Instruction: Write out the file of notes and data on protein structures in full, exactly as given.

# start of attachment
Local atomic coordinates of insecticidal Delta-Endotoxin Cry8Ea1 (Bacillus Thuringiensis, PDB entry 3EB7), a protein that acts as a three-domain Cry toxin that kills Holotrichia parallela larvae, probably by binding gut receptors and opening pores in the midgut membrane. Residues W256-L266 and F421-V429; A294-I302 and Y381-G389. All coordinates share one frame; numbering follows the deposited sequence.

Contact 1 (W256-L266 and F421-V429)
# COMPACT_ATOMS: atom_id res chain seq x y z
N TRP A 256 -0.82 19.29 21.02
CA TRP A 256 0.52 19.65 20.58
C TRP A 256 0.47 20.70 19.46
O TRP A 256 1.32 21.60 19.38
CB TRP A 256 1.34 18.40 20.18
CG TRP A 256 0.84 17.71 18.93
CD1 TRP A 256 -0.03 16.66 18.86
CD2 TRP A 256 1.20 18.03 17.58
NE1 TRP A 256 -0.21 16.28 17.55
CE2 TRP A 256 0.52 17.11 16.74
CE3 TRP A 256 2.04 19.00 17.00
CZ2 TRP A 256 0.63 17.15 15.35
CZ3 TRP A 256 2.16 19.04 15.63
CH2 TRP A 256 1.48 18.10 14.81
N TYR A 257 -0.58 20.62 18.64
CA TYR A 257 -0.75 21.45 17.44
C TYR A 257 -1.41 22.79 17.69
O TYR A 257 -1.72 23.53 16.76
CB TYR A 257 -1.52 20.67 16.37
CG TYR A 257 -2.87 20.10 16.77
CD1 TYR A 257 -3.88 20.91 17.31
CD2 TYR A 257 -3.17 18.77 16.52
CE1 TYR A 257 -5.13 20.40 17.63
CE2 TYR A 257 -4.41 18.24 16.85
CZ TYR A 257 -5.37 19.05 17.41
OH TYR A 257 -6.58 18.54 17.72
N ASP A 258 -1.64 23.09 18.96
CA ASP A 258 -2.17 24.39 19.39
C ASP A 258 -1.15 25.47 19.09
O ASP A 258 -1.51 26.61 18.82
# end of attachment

Local atomic coordinates of insecticidal Delta-Endotoxin Cry8Ea1 (Bacillus Thuringiensis, PDB entry 3EB7), a protein that acts as a three-domain Cry toxin that kills Holotrichia parallela larvae, probably by binding gut receptors and opening pores in the midgut membrane. Residues W256-L266 and F421-V429; A294-I302 and Y381-G389. All coordinates share one frame; numbering follows the deposited sequence.

Contact 1 (W256-L266 and F421-V429)
# COMPACT_ATOMS: atom_id res chain seq x y z
N TRP A 256 -0.82 19.29 21.02
CA TRP A 256 0.52 19.65 20.58
C TRP A 256 0.47 20.70 19.46
O TRP A 256 1.32 21.60 19.38
CB TRP A 256 1.34 18.40 20.18
CG TRP A 256 0.84 17.71 18.93
CD1 TRP A 256 -0.03 16.66 18.86
CD2 TRP A 256 1.20 18.03 17.58
NE1 TRP A 256 -0.21 16.28 17.55
CE2 TRP A 256 0.52 17.11 16.74
CE3 TRP A 256 2.04 19.00 17.00
CZ2 TRP A 256 0.63 17.15 15.35
CZ3 TRP A 256 2.16 19.04 15.63
CH2 TRP A 256 1.48 18.10 14.81
N TYR A 257 -0.58 20.62 18.64
CA TYR A 257 -0.75 21.45 17.44
C TYR A 257 -1.41 22.79 17.69
O TYR A 257 -1.72 23.53 16.76
CB TYR A 257 -1.52 20.67 16.37
CG TYR A 257 -2.87 20.10 16.77
CD1 TYR A 257 -3.88 20.91 17.31
CD2 TYR A 257 -3.17 18.77 16.52
CE1 TYR A 257 -5.13 20.40 17.63
CE2 TYR A 257 -4.41 18.24 16.85
CZ TYR A 257 -5.37 19.05 17.41
OH TYR A 257 -6.58 18.54 17.72
N ASP A 258 -1.64 23.09 18.96
CA ASP A 258 -2.17 24.39 19.39
C ASP A 258 -1.15 25.47 19.09
O ASP A 258 -1.51 26.61 18.82